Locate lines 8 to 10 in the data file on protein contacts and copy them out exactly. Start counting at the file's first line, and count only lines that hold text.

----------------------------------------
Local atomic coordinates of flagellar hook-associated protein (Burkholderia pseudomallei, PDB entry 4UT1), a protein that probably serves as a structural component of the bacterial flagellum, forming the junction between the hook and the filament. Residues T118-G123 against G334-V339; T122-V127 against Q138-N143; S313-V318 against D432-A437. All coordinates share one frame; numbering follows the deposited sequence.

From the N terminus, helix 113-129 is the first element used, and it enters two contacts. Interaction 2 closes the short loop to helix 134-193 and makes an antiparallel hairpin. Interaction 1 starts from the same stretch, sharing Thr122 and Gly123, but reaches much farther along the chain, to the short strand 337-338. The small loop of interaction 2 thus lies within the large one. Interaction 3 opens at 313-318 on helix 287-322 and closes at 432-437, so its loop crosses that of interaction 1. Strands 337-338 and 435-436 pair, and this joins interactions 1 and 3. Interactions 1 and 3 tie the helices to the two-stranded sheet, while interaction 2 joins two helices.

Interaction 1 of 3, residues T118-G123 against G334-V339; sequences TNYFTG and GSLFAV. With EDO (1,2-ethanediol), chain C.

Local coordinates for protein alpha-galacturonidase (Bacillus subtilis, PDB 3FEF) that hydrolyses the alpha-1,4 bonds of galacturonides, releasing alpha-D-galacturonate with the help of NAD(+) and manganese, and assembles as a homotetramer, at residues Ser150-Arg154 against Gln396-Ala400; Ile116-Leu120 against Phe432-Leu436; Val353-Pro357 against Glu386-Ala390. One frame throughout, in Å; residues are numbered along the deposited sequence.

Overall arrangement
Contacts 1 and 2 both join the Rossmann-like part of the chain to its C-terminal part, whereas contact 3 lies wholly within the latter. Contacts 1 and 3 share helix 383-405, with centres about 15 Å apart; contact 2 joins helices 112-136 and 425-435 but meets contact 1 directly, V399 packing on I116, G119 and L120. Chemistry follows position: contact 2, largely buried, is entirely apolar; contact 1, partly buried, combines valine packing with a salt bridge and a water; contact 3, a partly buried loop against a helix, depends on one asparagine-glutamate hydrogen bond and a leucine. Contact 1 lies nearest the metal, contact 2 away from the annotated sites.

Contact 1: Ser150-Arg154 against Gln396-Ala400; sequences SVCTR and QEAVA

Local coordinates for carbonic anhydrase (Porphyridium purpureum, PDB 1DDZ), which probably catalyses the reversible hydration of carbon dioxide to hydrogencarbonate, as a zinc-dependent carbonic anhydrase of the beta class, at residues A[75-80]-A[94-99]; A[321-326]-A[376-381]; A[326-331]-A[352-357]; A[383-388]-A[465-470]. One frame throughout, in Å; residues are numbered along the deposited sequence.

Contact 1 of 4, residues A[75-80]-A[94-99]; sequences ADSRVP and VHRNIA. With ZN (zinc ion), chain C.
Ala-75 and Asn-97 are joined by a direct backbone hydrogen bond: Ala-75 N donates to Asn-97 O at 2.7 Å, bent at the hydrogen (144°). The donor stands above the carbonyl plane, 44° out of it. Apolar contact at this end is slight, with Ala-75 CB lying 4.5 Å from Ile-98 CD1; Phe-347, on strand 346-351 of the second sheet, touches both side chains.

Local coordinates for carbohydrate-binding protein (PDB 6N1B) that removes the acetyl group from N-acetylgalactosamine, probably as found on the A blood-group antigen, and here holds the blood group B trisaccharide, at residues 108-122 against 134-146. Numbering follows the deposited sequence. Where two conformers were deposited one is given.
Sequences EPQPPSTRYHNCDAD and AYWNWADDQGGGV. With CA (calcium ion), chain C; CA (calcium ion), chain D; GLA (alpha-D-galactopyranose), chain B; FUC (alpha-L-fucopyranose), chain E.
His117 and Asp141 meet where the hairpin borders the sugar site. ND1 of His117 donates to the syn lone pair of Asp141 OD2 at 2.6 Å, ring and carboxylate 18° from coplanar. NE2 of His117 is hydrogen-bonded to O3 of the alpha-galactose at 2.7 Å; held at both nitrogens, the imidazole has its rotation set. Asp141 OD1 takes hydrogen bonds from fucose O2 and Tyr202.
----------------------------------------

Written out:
Local coordinates for carbonic anhydrase (Porphyridium purpureum, PDB 1DDZ), which probably catalyses the reversible hydration of carbon dioxide to hydrogencarbonate, as a zinc-dependent carbonic anhydrase of the beta class, at residues A[75-80]-A[94-99]; A[321-326]-A[376-381]; A[326-331]-A[352-357]; A[383-388]-A[465-470]. One frame throughout, in Å; residues are numbered along the deposited sequence.

Contact 1 of 4, residues A[75-80]-A[94-99]; sequences ADSRVP and VHRNIA. With ZN (zinc ion), chain C.
Ala-75 and Asn-97 are joined by a direct backbone hydrogen bond: Ala-75 N donates to Asn-97 O at 2.7 Å, bent at the hydrogen (144°). The donor stands above the carbonyl plane, 44° out of it. Apolar contact at this end is slight, with Ala-75 CB lying 4.5 Å from Ile-98 CD1; Phe-347, on strand 346-351 of the second sheet, touches both side chains.